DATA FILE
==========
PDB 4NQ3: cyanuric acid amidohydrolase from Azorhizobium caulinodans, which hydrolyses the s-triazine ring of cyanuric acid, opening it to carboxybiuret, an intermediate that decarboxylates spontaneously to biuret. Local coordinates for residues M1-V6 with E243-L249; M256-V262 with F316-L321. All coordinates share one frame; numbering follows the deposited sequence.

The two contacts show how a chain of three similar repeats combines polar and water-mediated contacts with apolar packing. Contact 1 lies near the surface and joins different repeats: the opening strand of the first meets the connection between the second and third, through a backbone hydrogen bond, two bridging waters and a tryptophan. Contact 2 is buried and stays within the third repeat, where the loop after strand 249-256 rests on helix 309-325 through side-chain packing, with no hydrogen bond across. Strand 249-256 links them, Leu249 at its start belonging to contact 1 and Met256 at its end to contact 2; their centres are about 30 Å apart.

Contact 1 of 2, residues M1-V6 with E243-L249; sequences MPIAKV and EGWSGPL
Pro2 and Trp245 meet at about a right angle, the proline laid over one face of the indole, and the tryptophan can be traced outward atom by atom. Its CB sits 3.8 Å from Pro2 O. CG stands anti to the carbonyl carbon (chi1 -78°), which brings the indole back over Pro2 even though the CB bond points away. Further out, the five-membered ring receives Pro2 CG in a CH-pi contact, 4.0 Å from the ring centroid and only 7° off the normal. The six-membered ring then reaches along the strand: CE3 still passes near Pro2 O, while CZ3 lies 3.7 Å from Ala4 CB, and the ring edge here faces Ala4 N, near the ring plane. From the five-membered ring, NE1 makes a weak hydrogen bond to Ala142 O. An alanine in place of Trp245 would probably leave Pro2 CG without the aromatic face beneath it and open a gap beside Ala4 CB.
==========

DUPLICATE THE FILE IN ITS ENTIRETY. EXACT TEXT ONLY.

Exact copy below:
PDB 4NQ3: cyanuric acid amidohydrolase from Azorhizobium caulinodans, which hydrolyses the s-triazine ring of cyanuric acid, opening it to carboxybiuret, an intermediate that decarboxylates spontaneously to biuret. Local coordinates for residues M1-V6 with E243-L249; M256-V262 with F316-L321. All coordinates share one frame; numbering follows the deposited sequence.

The two contacts show how a chain of three similar repeats combines polar and water-mediated contacts with apolar packing. Contact 1 lies near the surface and joins different repeats: the opening strand of the first meets the connection between the second and third, through a backbone hydrogen bond, two bridging waters and a tryptophan. Contact 2 is buried and stays within the third repeat, where the loop after strand 249-256 rests on helix 309-325 through side-chain packing, with no hydrogen bond across. Strand 249-256 links them, Leu249 at its start belonging to contact 1 and Met256 at its end to contact 2; their centres are about 30 Å apart.

Contact 1 of 2, residues M1-V6 with E243-L249; sequences MPIAKV and EGWSGPL
Pro2 and Trp245 meet at about a right angle, the proline laid over one face of the indole, and the tryptophan can be traced outward atom by atom. Its CB sits 3.8 Å from Pro2 O. CG stands anti to the carbonyl carbon (chi1 -78°), which brings the indole back over Pro2 even though the CB bond points away. Further out, the five-membered ring receives Pro2 CG in a CH-pi contact, 4.0 Å from the ring centroid and only 7° off the normal. The six-membered ring then reaches along the strand: CE3 still passes near Pro2 O, while CZ3 lies 3.7 Å from Ala4 CB, and the ring edge here faces Ala4 N, near the ring plane. From the five-membered ring, NE1 makes a weak hydrogen bond to Ala142 O. An alanine in place of Trp245 would probably leave Pro2 CG without the aromatic face beneath it and open a gap beside Ala4 CB.